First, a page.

Wednesday, February 02, 2005

The Girl can't Cook, and She could Use a Better Editor.

Let me first sing the praises of local libraries and remind myself why they're there; to keep me from acquiring more stuff. So when I spotted The Girl can't Cook by Cinda Chavich, a Canadian food journalist, at the newly-renovated local, I jumped. I'd been eyeballing it at Chapters for months, and now I could give it a thorough testing before it occupied an inch and a half of permanent shelf space in my wee apartment.

The premise is not new: "You want to cook, but you don't know where to begin. Guess what: it's easy!" Here, Cinda either one-ups or one-downs Rachael, depending on your perspective, by going back to basics and telling the Girl what her pantry needs (College Cookbook, anyone?), then springing beyond the 30-minute bell to show her what a classy gourmet broad she can be. It's a delightful read, one I wish had come out a year or two sooner, as its usefulness might have curbed some of my free spending on cookbooks. Yet the author is damn lucky I read past the first page of the preface:


"It's time to come clean. The first cookbook I ever owned was called the I Hate to Cook Cookbook, a skinny little paperback I bought in a small-town drugstore when I moved out to the middle of nowhere with a guy one summer way back when.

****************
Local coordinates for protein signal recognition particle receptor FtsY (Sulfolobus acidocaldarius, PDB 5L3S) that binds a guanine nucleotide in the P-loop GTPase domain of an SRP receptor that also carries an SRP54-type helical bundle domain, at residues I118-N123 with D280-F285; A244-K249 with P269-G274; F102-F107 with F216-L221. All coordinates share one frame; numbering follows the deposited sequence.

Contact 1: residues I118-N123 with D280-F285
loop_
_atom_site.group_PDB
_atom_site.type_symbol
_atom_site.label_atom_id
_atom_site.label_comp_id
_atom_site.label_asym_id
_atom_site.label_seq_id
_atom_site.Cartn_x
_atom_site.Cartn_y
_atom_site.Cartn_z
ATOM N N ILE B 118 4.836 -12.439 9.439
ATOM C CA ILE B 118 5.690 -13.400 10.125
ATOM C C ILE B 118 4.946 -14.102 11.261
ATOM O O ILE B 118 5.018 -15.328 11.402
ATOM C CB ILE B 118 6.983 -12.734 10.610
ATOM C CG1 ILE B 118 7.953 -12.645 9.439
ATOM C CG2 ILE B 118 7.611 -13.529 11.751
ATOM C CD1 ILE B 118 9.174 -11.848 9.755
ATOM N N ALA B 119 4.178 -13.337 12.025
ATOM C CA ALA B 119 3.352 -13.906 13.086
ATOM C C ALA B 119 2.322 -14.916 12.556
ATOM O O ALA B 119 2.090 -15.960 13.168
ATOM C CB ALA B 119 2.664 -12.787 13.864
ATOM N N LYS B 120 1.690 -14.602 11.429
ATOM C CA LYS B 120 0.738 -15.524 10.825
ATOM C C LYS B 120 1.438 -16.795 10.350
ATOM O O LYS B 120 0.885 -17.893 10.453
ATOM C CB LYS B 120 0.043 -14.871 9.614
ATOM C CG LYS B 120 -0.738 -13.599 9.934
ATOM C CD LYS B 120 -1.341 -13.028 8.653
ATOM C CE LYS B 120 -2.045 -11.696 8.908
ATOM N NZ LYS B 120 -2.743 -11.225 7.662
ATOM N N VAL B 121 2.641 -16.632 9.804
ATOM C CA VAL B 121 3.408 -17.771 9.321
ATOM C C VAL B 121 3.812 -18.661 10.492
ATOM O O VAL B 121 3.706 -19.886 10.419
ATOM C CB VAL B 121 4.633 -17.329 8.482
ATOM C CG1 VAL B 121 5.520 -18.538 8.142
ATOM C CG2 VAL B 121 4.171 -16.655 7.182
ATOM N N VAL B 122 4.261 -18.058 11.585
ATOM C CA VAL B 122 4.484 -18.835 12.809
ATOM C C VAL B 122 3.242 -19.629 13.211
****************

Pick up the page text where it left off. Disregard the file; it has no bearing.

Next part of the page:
Both were a mistake - although the book, with it's [sic] silly anecdotes and 1001 ways to use mushroom soup (also a small-town staple), probably saved me from alternately starving and going insane out there on the bald open prairie."


How can she diss the magnum opus of the great Peg Bracken, which, incidentally, is called simply The I Hate to Cook Book, without Chavich's added redundancy? Indeed, Ms. Bracken made liberal use of canned soups, alas, but Cinda owes her bigtime, as she basically pioneered the idea, 45 years ago, that women could cook something quickly and then return to their real, possibly even fabulous, lives. And the inappropriate "it's" in Chavich's preface reminds us that a good editor is gold. There are a few too many lazily punctuated sentences in her book, i.e., "Real cheese is never processed, it is a natural product." Augh! Furthermore, Peg Bracken's books are much wittier than a collection of mere "silly anecdotes". No other, er, food writer but Bracken could implore us to "light a cigarette and stare sullenly at the sink" or suggest we might rather "fold our big dishwater hands around a dry martini instead of a wet flounder." And let's not forget that Cinda Chavich assumes we like the idea of cooking and wish to cook well, whereas Peg Bracken assumed we hated it altogether. Now, hand me that can of soup.

But wait! I said the book was delightful, and it is. The rest of the book is actually much more readable than the thrown-together preface would suggest. It's actually thoughtfully written, cheerfully laid out, interspersed with very good tips, and each recipe has a happy little introduction. Cinda also redeems herself pretty quickly by extoling the virtues of local produce very passionately. Sing it, prairie girl! I just know that when this baby goes back to the library, it will be replaced with a purchased copy, and The Girl, the "Prosciutto and Melon Thing" (p. 211) and I will become very good friends.

If The Girl leaves Peg alone, that is.

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